The Second Paradigm of Discrimination
John: That brings us to the second paradigm of discrimination.
Maggie: Okay. Do things get better or worse here? Because I can’t imagine things getting worse.
John: Better, I think. And this is the paradigm we are in right now.
Maggie: Okay. Can I guess what it looks like?
John: Sure. Why don’t you give it a try.
Maggie: This is where genetically diverse kids (well, all ages) are accepted, but only because we have differences.
Oh shoot, I guess I really don’t know how to explain it. Can you help me?
John: Tell me what you think of this idea, whether you agree or not. This second paradigm is where genetically diverse individuals are accepted, but not for who they are themselves. They are accepted to promote the good of those doing the accepting.
Maggie: Um… I am sort of getting it, but it is still not clear.
John: Let me see if I can give you a good example, but from a different context.
It wasn’t that long ago when women were by and large underrepresented in the partner ranks at law firms around the country. This slowly began to change in the latter part of the twentieth century, and while there is still work to do, there are now more women partners than ever before. But when it first started to change, law firms would hold up their female partners for the business community to see as a marketing tool. It was as if they were saying “Look at us, ‘we’ are great because we promote women.” Certainly, promoting women to partner was the right thing to do. But instrumentalizing female partners to assist male partners with marketing is still discrimination.
Maggie: What does “instrumentalizing” mean?
John: It means using someone else for your own good, to use someone as a tool or an instrument to promote yourself.
Maggie: That makes sense.
John: So, in the second paradigm, those individuals who were previously subject to first paradigm discrimination are now accepted, but not all of them and chiefly in an instrumentalized fashion. These individuals are still an “other,” but an accepted other so that they can be used to promote the good of the groups doing the instrumentalization.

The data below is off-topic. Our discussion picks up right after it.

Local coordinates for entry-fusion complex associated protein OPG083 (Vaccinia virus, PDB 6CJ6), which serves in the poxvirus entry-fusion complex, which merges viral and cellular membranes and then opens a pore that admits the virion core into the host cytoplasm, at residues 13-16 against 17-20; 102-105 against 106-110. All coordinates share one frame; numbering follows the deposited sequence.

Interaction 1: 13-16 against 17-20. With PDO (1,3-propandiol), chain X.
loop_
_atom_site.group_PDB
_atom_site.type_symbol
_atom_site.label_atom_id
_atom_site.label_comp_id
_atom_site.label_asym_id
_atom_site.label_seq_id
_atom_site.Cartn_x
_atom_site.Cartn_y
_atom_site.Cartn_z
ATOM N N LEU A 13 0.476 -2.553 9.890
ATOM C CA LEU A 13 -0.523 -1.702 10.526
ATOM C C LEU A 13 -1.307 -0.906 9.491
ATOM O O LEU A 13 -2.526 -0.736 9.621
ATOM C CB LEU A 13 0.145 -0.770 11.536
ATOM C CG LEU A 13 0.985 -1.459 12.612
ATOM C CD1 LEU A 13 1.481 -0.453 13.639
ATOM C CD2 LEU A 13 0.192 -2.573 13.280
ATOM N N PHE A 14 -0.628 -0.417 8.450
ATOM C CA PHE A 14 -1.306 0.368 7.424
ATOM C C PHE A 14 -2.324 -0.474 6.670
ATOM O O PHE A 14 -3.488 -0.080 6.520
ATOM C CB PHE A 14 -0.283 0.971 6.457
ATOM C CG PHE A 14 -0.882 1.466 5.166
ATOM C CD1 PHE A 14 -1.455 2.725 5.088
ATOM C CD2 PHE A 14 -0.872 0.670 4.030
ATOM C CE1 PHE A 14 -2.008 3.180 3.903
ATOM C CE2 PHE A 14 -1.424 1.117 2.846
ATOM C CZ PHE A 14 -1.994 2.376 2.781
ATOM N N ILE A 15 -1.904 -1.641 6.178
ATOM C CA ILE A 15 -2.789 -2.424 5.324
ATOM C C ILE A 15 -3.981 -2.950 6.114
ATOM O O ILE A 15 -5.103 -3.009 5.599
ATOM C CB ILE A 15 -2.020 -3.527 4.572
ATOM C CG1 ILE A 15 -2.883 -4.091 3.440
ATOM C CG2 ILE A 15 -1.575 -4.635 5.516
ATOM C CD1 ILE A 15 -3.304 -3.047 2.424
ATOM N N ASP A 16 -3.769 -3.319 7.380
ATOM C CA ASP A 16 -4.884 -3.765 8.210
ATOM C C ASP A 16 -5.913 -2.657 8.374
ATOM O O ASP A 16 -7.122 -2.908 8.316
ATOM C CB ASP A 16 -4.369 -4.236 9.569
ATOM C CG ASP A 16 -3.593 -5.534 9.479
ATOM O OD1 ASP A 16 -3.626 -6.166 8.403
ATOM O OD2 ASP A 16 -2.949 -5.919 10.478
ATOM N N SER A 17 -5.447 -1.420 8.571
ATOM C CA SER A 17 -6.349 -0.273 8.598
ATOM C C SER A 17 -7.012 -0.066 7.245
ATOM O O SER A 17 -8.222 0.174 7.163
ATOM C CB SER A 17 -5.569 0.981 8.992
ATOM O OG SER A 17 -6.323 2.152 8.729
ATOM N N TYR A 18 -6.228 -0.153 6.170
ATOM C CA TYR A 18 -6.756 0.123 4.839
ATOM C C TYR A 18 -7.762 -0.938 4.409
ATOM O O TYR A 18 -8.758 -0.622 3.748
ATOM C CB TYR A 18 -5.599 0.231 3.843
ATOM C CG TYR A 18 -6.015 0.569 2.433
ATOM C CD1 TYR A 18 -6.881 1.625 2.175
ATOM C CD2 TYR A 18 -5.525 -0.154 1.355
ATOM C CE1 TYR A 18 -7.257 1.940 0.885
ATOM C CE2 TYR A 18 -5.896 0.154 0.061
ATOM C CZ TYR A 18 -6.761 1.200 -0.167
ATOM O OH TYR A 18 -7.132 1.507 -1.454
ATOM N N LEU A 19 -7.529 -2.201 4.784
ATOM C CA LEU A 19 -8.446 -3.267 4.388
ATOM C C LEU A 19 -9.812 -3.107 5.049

Does this make any sense?
Maggie: Yes, very much so. But let me give you an example to see if I actually understand.
I have a friend with Down syndrome. I was really proud when she was voted to be queen at the prom. I really was proud, and happy. And you should have seen her, she was so happy that she was finally being accepted as part of a group. But then the school used her story to show just how good the school was for the community. She was like a poster for the school, not because they loved her for her, but because she made them look good. I am really happy that she had such a good experience, but again, it just makes all of us an other. We are not prom queens because we deserve to be prom queens or because we are just part of the group, we are held up so others can say “look at me.”
John: That perfectly illustrates my point.
Maggie: Don’t get me wrong, I was so happy for her. But I was a little mad at the same time. Why couldn’t she just have her wonderful day? Why did the administration have to use her, pointing out that she was a prom-queen-with-Down-syndrome?
John: I get it. In this second paradigm, those who were previously discriminated against are held out to the public as accepted, but for the good of those doing the accepting.
Maggie: Do you think this is a good paradigm, or a bad paradigm?
John: I would say it is better than the first paradigm, and it is a stage that societies generally go through when they are learning to set aside their prejudices and accept a group that was previously discriminated against.